At The Pharisee's Recollection

She was, truly, a gorgeous girl;
her looks were poetry.
And when we jerked her from his arms,
her fear was good to see.

What did she know about the Law,
or technicality?
As far as she knew, we had caught
her in adultery.

We dragged her to the sunlit square.
Each man took up a stone.
The tears were glistening on her cheeks,
as she cowered there alone.

But she was not quite all alone,
as such a slut should be.
Beside a broken, old wall sat
Jesus of Galilee.

Him it was whom we sought to trap;
and, thus, brought out jailbait.
Her life was useless anyhow;
she had not long to wait.

I know she really loved that boy,
whom we allowed to flee.
And for his sake, she faced, alone,
the final penalty.

"Master," we asked, "What should we do?
"We caught her in the act."
Her frightened sobs confirmed our words,
and verified the fact.

The Law was clear upon this case.
What else could he assert?
We snickered as he just looked down
and wrote upon the dirt.

"Yes, write a few words in the dirt,"
so ran our minds' one thought.
"We trapped this girl, and you are next:
"the both of you are caught."

Then, somewhat leisurely, he stood.
He seemed so much more tall
than I remembered, and I felt
a growing sense of awe---

although my heart was hard against
his words, and that girl's tears.
His silence seemed, just then, to pierce
us---sharp as sharpest spears.

Our plan, that seemed quite firm before,
did not now seem so sure.
And then . . . as if he was her shield . . .
he stepped in front of her,

and stared at us with such a look
I never want to see
again in this life (and it burns,
yet, in my memory).

Then he spoke.  And his anger was
righteous, and strong, and pure.
He said, "Let him who has no sin
"cast the first stone at her."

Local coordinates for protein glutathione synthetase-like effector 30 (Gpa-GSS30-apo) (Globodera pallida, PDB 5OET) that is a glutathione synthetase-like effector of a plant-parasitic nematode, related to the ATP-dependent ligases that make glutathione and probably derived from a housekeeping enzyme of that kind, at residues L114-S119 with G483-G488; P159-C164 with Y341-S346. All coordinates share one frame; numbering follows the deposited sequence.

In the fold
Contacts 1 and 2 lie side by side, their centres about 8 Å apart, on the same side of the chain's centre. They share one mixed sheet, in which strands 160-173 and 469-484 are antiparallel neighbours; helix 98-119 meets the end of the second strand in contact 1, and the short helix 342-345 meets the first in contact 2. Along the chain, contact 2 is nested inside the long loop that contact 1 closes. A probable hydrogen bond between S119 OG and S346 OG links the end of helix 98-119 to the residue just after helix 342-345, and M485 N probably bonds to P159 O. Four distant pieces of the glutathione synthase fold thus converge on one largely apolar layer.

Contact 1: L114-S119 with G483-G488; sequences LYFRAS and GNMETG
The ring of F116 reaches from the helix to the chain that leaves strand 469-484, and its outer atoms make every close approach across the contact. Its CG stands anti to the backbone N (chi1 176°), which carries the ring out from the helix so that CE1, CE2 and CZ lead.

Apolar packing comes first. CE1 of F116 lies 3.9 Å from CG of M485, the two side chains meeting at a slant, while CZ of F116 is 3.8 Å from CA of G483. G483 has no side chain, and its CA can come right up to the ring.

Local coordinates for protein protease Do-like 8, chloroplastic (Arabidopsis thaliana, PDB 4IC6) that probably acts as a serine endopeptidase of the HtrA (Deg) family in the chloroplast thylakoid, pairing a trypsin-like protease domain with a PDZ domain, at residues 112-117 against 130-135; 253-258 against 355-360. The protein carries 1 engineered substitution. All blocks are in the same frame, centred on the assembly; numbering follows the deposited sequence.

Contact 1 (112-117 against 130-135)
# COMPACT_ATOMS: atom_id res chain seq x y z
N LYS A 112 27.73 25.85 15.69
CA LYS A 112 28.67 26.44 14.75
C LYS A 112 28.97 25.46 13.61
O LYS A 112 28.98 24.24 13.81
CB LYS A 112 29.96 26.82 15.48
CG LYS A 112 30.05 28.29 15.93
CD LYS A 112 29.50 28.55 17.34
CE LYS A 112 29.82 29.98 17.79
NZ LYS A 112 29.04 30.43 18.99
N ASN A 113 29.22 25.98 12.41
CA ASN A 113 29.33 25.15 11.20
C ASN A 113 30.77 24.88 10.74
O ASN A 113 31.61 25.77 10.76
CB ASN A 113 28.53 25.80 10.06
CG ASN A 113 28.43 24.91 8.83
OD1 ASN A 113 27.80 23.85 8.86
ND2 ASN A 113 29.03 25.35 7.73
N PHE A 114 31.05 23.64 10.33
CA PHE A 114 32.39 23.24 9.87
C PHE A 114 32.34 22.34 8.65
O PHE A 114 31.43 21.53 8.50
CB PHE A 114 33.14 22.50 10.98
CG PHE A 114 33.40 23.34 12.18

His hand, upon her, soothed her cries.
But not one stone was cast.
The oldest of us turned away
first; and the youngest, last.

Meanwhile, he spoke gently to her,
and not as to some whore.
He said, "I do not---no, not I---
"condemn you.  Sin no more."

She did not know what he, who was
a mighty prophet, knew---
that just a few days past, she had
conceived a baby:  You.

Has it been really thirteen years?
It seems like yesterday
that we abused your mother so.
But go now, go your way.

Your eyes are much too much like hers.
Go, and leave me alone.
Daughter of sin, you make me wish
that I had cast my stone.





Author's Notes/Comments: 

John Rice, in his commentary on John's Gospel (p. 181) suggests that the charge of adultery may have been questionable, and that the act itself may have been pre-arranged as a seduction simply for the purpose of creating the trap for Jesus.

The astute reader will, I am sure, notice the pun in the 9th line.

I have used some poetic license in the speaker's quotation of the words Jesus spoke to the girl afterward.  I cannot now cite the source, a Greek commentary, which mentioned the Greek emphatic negative (and described it as equivalent to "I do not---no, not I---") in another passage of John's Gospel.  (If someone can provide the source of the reference, I will gladly cite it here; as the translation of that construction, so beautifully poetic, belongs to a scholar of Biblical Greek, and not to me.)

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yellowspecks's picture

This is wonderful!
Also a great fit for this series.
The story is facinating, and the ending simply brilliant.